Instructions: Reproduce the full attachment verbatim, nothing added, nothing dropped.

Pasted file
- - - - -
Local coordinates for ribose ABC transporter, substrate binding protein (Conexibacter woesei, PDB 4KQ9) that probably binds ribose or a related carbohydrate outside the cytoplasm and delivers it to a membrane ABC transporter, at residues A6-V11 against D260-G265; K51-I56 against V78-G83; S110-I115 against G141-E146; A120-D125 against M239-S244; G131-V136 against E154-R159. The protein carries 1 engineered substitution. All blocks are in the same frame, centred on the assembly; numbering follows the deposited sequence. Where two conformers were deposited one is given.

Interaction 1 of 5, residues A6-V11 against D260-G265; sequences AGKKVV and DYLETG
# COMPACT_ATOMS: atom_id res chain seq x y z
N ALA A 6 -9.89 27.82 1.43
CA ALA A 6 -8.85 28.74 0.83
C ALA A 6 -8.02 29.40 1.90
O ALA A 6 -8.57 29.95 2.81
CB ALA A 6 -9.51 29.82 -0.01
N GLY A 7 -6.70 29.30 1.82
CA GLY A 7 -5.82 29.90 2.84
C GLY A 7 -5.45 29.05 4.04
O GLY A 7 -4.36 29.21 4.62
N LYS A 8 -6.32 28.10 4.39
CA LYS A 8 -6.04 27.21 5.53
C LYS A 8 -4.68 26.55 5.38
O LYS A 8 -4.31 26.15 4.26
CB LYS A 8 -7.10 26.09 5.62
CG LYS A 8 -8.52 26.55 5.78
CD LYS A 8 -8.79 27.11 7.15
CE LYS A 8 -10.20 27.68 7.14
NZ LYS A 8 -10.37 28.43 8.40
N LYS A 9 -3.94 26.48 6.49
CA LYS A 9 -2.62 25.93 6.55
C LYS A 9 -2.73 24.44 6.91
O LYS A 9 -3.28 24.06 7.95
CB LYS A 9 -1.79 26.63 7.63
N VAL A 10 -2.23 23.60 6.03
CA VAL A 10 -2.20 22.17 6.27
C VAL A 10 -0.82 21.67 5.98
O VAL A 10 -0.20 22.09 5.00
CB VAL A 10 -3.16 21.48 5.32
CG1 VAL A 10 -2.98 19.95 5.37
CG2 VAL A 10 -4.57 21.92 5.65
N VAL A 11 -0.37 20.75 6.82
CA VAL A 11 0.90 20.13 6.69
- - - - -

Local coordinates for ribose ABC transporter, substrate binding protein (Conexibacter woesei, PDB 4KQ9) that probably binds ribose or a related carbohydrate outside the cytoplasm and delivers it to a membrane ABC transporter, at residues A6-V11 against D260-G265; K51-I56 against V78-G83; S110-I115 against G141-E146; A120-D125 against M239-S244; G131-V136 against E154-R159. The protein carries 1 engineered substitution. All blocks are in the same frame, centred on the assembly; numbering follows the deposited sequence. Where two conformers were deposited one is given.

Interaction 1 of 5, residues A6-V11 against D260-G265; sequences AGKKVV and DYLETG
# COMPACT_ATOMS: atom_id res chain seq x y z
N ALA A 6 -9.89 27.82 1.43
CA ALA A 6 -8.85 28.74 0.83
C ALA A 6 -8.02 29.40 1.90
O ALA A 6 -8.57 29.95 2.81
CB ALA A 6 -9.51 29.82 -0.01
N GLY A 7 -6.70 29.30 1.82
CA GLY A 7 -5.82 29.90 2.84
C GLY A 7 -5.45 29.05 4.04
O GLY A 7 -4.36 29.21 4.62
N LYS A 8 -6.32 28.10 4.39
CA LYS A 8 -6.04 27.21 5.53
C LYS A 8 -4.68 26.55 5.38
O LYS A 8 -4.31 26.15 4.26
CB LYS A 8 -7.10 26.09 5.62
CG LYS A 8 -8.52 26.55 5.78
CD LYS A 8 -8.79 27.11 7.15
CE LYS A 8 -10.20 27.68 7.14
NZ LYS A 8 -10.37 28.43 8.40
N LYS A 9 -3.94 26.48 6.49
CA LYS A 9 -2.62 25.93 6.55
C LYS A 9 -2.73 24.44 6.91
O LYS A 9 -3.28 24.06 7.95
CB LYS A 9 -1.79 26.63 7.63
N VAL A 10 -2.23 23.60 6.03
CA VAL A 10 -2.20 22.17 6.27
C VAL A 10 -0.82 21.67 5.98
O VAL A 10 -0.20 22.09 5.00
CB VAL A 10 -3.16 21.48 5.32
CG1 VAL A 10 -2.98 19.95 5.37
CG2 VAL A 10 -4.57 21.92 5.65
N VAL A 11 -0.37 20.75 6.82
CA VAL A 11 0.90 20.13 6.69